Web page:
Or, how a former baseball star and convicted felon
flouted ERISA to become a trustee of a pension fund and
remove $3 million of its assets.
Or, how a former baseball star
and convicted felon flouted ERISA to become a trustee of a
pension fund and remove $3 million of its assets.
ERISA was intended to protect pension assets from the
predations of people with ideas of using the money for
anything other than retirement income for the plan
But when former Major League Baseball star Denny McLain
bought a financially strapped, 110-year-old meatpacking
company in Chesaning, Michigan, ERISA's protections fell to
the side. McLain made his mark on baseball history as the
majors' last 31-game winner, a Most Valuable Player, and a
two-time Cy Young Award honoree, in 1968 and 1969. But the
Detroit Tigers star's fall from grace was swift: A year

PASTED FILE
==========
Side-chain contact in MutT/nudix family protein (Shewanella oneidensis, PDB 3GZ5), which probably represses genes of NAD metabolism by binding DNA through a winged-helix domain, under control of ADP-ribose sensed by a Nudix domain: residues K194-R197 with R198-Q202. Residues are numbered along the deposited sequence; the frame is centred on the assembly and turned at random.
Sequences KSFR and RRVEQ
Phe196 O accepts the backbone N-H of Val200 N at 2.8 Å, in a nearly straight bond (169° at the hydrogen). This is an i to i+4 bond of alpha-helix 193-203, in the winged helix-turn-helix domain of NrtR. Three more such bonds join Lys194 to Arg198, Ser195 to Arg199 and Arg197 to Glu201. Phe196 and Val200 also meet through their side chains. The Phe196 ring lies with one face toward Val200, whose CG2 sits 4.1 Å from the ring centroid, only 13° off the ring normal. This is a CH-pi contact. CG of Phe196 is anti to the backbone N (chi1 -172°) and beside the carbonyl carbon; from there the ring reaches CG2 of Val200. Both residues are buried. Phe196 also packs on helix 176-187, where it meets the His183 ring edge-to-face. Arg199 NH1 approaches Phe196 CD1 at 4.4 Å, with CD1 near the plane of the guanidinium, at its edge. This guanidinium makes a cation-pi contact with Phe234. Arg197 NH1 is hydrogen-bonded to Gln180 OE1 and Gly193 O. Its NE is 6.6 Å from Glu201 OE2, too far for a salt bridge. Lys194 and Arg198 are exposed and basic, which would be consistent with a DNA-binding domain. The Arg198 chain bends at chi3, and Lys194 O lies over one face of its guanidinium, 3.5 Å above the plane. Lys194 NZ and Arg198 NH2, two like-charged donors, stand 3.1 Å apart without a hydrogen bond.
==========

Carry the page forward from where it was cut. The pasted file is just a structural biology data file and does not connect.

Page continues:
later baseball suspended him for betting on games, and his
career sputtered to an end soon after.
Sadly, McLain's most recent career, as an entrepreneur
and pension trustee, is following a more destructive
Three years ago, he and a partner, Michigan
businessperson Roger Smigiel, rode to the rescue of Peet
Packing. Within a month after the sale closed, $3 million
had been taken from Peet's hourly worker pension fund-one
of the healthiest parts of the company. McLain and Smigiel
used part of the money to fund a circuitous succession of
money transfers, loans, and investments.
They now face up to 20 years in prison, after being
found guilty of embezzlement of pension funds, two counts
of money-laundering, one of mail fraud, and one of
conspiracy in a federal court in Detroit, the scene of
McLain's earlier rise and fall. Sentencing is expected this
It will not be McLain's first trip to prison. After
retiring from baseball, he was convicted of racketeering,
extortion, and cocaine trafficking in Florida. His case was
overturned on appeal. On retrial, he pled guilty to lesser
charges and received a reduced sentence.
How was a former felon able to flout ERISA's rules to
get control of a healthy pension plan long enough to
"borrow" almost a quarter of its assets and leave it